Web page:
An Aug. 7, 2014 Guardian article is entitled: “Enemies in life, comrades in death: A century to count the cost of war.” The subhead reads: “Generation, whose lives were blighted by a conflict that claimed some 17 million military and civilian lives, honoured.”
A Dec. 20, 2014 CBC article is entitled: “WWI Christmas Truce still remembered: No shot fired on Dec. 25, 1914, during spontaneous momentary truce.”
A Dec. 25, 2014 CBC article is entitled: “WWI soldiers’ files being digitized by Library and Archives Canada: Archives begins painstaking process of getting its most-requested items online.”
War of 1812
The outcome of the War of 1812 ensured that there was such a thing as a Canadian military role in the First and Second World Wars. A key aim on the American side, at the beginning of the War of 1812, was the conquest of Canada. Two key 1813 battles – the Battle of Chateauguay and the Battle of Crysler’s Farm – ensured that the plans for conquest of Canada were put aside. Without these prior details having been addressed, Canada would not have come into being as a nation-state as it did in 1867.
The War of 1812 assisted in the creation of a sense of national identity for Canada as it did for the United States.
For their own respective reasons, as I understand, both sides were convinced that they had won the war.
From the Canadian perspective, the fact that Upper and Lower Canada remained independent, when the war was over, was a sign of success.
From the American perspective, the fact that the United States had managed to avoid defeat by the supreme world power of the era, namely the British empire, was a sign of success.
The Battle of Crysler’s Farm is best understood in the context of the War of 1812 as a whole. An excellent overview of the context is provided by 1812: A Guide to the War of 1812 and Its Legacy (2013). It’s an impressive and readable study, with great illustrations, photographs, and maps. Among the contributors is Terry Copp, whose work I follow with interest.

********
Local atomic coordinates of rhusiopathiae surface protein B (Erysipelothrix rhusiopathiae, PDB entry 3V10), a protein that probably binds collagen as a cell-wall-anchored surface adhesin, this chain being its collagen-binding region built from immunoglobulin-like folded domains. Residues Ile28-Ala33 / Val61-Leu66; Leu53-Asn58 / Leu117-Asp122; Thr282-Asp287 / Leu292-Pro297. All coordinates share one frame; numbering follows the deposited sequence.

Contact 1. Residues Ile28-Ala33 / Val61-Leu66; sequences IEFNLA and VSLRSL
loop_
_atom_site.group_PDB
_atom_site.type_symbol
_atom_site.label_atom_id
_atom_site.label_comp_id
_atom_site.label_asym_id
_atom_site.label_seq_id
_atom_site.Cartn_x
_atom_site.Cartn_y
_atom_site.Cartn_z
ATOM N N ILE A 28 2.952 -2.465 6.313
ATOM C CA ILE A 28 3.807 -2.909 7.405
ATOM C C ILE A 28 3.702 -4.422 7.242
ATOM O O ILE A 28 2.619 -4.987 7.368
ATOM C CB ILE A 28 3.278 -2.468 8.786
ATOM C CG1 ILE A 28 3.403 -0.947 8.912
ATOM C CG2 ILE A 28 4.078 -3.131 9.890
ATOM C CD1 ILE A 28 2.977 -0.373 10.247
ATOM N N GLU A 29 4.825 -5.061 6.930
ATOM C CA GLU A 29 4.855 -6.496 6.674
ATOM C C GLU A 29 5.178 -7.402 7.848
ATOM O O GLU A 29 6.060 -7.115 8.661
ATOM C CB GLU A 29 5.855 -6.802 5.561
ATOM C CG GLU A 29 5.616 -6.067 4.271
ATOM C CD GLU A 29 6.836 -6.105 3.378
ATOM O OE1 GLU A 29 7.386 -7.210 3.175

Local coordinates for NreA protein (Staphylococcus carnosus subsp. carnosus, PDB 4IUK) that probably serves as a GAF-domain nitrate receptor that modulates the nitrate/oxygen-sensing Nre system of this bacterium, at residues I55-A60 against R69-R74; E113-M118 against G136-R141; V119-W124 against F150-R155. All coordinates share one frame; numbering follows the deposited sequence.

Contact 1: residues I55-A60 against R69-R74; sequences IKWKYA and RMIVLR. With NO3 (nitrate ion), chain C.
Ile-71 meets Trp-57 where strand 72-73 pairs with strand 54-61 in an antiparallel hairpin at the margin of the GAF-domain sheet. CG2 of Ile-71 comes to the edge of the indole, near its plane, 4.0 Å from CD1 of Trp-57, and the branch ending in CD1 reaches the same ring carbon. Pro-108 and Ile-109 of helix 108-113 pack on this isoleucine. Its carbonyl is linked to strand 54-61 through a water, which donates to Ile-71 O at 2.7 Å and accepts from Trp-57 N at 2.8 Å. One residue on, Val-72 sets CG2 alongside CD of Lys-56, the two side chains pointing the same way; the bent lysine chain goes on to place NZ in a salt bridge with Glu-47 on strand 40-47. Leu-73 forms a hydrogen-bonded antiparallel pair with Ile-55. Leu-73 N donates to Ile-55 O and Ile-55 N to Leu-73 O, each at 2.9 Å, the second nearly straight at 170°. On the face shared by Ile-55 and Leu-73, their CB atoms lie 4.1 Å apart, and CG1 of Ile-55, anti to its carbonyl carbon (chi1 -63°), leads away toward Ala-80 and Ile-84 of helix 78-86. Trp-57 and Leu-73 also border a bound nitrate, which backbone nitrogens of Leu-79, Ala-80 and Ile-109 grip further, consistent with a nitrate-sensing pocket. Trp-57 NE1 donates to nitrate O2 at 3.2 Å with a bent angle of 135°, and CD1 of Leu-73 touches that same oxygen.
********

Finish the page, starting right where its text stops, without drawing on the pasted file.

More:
A useful resource, which in turn helps to place the War of 1812 into a wider context, is Waterloo: June 18, 1815: The Battle for Modern Europe (2005).
Causes of the First World War
An Aug. 4, 2014 metronews.ca article is entitled: “No consensus on WWI causes, say historians.”
Historian Margaret MacMillan, the article notes, “doubts historians will ever settle the debate of what or who is to blame for the First World War, and that’s probably for the best.”
A British Library overview of debate related to the causes of the First World War can be accessed here. The article notes: “The current consensus on why it broke out is ‘that there is no consensus.'” The reference for the latter statement is a review of a book by Margaret MacMillan.
Second World War
Another study that warrants a close read is Fields of Fire: The Canadians in Normandy, Second Edition (2014) by Terry Copp.
If you want to know the back story that accompanies the mural at the Small Arms building, the studies mentioned at this post provide it.
A Jan. 2, 2015 Oxford University Press blog post is entitled: “Misunderstanding World War II.”
Germany, Hitler, and World War II: Essays in Modern German and World History (1995) is a useful resource.
A March 6, 2016 CBC article is entitled: “René Girard’s theories still explain the violence all around us: French-born scholar spent his career trying to understand what what makes violence a chronic problem.”
A June 30, 2016 CBC article is entitled: “Newfoundland at Armageddon.”
An April 8, 2017 CBC article is entitled: “Brockville-area soldier came home from Vimy honoured — but scarred: Thain Wendell MacDowell waged his own war against shell shock after the 1917 battle.”